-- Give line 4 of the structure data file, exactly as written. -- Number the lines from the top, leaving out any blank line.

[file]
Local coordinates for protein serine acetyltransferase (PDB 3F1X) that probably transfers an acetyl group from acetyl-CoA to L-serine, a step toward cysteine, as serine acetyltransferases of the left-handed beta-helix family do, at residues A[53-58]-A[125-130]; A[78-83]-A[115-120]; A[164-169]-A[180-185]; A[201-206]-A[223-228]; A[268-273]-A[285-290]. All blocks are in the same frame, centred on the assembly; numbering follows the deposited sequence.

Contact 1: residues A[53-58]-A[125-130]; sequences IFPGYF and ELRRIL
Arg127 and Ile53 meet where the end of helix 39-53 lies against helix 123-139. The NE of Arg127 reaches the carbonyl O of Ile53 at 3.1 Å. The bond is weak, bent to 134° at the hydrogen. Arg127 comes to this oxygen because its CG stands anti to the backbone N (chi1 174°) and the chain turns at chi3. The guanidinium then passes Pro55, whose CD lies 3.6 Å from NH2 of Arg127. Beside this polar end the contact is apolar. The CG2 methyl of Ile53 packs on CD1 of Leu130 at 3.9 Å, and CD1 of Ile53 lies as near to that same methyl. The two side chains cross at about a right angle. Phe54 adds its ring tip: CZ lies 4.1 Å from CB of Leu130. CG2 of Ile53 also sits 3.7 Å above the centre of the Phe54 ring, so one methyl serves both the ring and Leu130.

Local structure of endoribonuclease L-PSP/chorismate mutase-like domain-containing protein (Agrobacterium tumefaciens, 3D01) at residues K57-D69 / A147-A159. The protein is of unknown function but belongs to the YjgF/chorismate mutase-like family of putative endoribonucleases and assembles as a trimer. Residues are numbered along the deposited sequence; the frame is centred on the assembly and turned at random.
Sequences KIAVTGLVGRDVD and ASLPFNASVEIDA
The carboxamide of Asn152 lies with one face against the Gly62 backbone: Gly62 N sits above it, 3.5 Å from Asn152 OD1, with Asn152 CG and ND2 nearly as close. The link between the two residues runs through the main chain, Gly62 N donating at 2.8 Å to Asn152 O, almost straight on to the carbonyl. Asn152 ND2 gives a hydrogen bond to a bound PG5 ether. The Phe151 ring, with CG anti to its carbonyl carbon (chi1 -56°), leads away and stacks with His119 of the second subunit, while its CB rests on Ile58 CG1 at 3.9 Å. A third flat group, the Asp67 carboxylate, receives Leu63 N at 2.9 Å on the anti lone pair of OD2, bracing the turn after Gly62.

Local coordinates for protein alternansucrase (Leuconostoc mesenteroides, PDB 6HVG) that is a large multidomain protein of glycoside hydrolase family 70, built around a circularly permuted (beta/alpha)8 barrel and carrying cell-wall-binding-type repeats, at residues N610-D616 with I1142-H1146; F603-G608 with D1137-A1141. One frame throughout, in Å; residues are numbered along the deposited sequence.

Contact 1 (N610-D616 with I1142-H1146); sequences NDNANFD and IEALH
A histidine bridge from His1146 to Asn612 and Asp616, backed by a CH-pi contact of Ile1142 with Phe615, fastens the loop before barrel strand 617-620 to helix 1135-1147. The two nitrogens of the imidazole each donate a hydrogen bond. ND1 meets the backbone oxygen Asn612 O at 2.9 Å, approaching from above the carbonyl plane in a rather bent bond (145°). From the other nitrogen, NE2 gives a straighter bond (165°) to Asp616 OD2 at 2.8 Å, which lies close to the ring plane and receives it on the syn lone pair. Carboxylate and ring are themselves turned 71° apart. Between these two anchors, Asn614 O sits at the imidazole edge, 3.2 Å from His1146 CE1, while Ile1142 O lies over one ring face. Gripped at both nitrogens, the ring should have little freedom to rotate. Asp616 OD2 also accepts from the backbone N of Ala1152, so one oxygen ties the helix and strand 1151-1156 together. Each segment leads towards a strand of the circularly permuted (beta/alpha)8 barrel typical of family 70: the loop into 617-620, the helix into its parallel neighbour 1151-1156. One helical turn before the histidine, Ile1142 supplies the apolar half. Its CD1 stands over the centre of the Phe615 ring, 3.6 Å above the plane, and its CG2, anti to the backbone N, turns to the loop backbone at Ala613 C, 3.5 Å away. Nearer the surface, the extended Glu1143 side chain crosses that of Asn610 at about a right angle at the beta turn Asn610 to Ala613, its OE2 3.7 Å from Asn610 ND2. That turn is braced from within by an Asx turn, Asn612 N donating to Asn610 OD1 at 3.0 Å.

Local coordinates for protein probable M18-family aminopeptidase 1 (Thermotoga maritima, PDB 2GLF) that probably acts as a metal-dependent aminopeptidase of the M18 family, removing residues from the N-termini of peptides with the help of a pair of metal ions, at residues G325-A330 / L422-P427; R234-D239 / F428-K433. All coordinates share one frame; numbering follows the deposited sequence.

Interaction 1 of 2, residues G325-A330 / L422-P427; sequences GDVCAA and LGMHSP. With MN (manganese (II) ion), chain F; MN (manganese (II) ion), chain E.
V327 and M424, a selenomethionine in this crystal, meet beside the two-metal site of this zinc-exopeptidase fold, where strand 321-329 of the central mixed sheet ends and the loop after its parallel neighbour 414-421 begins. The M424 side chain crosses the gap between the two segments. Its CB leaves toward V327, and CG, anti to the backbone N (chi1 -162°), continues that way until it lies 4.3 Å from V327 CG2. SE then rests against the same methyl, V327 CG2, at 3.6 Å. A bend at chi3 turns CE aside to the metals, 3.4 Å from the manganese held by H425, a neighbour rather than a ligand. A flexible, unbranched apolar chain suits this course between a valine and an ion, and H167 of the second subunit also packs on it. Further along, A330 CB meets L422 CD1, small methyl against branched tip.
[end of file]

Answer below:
Local structure of endoribonuclease L-PSP/chorismate mutase-like domain-containing protein (Agrobacterium tumefaciens, 3D01) at residues K57-D69 / A147-A159. The protein is of unknown function but belongs to the YjgF/chorismate mutase-like family of putative endoribonucleases and assembles as a trimer. Residues are numbered along the deposited sequence; the frame is centred on the assembly and turned at random.